Pius XI on Catholic Social Teaching
From Divini Redemptoris:
55. To give to this social activity [that which was recommended in Quadragesimo Anno — J.H.] a greater efficacy, it is necessary to promote a wider study of social problems in the light of the doctrine of the Church and under the aegis of her constituted authority. If the manner of acting of some Catholics in the social-economic field has left much to be desired, this has often come about because they have not known and pondered sufficiently the teachings of the Sovereign Pontiffs on these questions. Therefore, it is of the utmost importance to foster in all classes of society an intensive program of social education adapted to the varying degrees of intellectual culture. It is necessary with all care and diligence to procure the widest possible diffusion of the teachings of the Church, even among the working-classes. The minds of men must be illuminated with the sure light of Catholic teaching, and their wills must be drawn to follow and apply it as the norm of right living in the conscientious fulfillment of their manifold social duties. Thus they will oppose that incoherence and discontinuity in Christian life which We have many times lamented. For there are some who, while exteriorly faithful to the practice of their religion, yet in the field of labor and industry, in the professions, trade and business, permit a deplorable cleavage in their conscience, and live a life too little in conformity with the clear principles of justice and Christian charity. Such lives are a scandal to the weak, and to the malicious a pretext to discredit the Church. (emphasis added)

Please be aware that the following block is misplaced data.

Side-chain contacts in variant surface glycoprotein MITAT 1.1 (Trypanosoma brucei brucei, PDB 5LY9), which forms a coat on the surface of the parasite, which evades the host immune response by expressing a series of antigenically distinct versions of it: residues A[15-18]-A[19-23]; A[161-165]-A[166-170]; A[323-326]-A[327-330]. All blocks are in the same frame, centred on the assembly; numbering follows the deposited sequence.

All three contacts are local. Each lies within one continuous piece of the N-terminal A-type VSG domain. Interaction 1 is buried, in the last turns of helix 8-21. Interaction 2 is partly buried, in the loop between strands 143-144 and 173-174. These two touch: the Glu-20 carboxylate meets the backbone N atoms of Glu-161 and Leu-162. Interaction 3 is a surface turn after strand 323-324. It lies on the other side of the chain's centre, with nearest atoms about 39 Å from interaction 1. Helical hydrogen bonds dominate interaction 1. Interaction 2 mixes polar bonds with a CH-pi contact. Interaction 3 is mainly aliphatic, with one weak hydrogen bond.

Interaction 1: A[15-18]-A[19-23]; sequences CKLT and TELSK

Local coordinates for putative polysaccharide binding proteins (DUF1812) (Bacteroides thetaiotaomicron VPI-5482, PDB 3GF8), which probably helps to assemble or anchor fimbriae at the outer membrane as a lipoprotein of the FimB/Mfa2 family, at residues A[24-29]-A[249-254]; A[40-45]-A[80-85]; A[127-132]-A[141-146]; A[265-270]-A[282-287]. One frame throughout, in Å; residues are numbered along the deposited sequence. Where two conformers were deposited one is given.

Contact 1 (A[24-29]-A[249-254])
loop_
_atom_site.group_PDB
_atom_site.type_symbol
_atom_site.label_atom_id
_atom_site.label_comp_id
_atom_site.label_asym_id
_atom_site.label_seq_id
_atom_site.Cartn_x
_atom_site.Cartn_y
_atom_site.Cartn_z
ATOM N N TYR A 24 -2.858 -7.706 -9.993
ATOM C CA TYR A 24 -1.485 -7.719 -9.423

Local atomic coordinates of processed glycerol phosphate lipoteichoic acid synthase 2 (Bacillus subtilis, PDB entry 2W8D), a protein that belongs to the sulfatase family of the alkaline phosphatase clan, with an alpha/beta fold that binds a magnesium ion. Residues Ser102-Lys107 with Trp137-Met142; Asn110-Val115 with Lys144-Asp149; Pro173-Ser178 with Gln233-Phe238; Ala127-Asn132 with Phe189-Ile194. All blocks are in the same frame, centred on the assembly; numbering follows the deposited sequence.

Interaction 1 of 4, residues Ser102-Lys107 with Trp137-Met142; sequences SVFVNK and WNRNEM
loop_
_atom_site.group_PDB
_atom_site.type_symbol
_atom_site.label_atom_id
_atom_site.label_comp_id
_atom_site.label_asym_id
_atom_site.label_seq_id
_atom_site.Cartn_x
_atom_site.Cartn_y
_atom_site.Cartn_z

Divini Redemptoris is an excellent supplement to Quadragesimo Anno and yet another example of the brilliance of Pope Pius XI.
In it, Pius severely condemns athestic Communism – but also points out that “liberal economics” are to blame for creating not only the material but moral conditions under which Communism became so palpable to the working class. He renews his call for the construction of a truly Christian social order in which both charity and justice are upheld. One without the other, Pius argues, renders both impotent.
This is worth remembering today as the Church, when it fractures along political lines, sometimes divides into camps of “charity” and “social justice” – as if one were more important or even exclusive of the other.
The importance of getting to know and applying Catholic social teaching for Pius could not have been more clear or urgent. It is not a list of polite suggestions – it is guide for Catholic behavior in the economic sphere, whether they are workers, employers, government officials, or any other role. It cannot be acknowledged and then tucked away somewhere while Catholics return to the “real business” of work and management.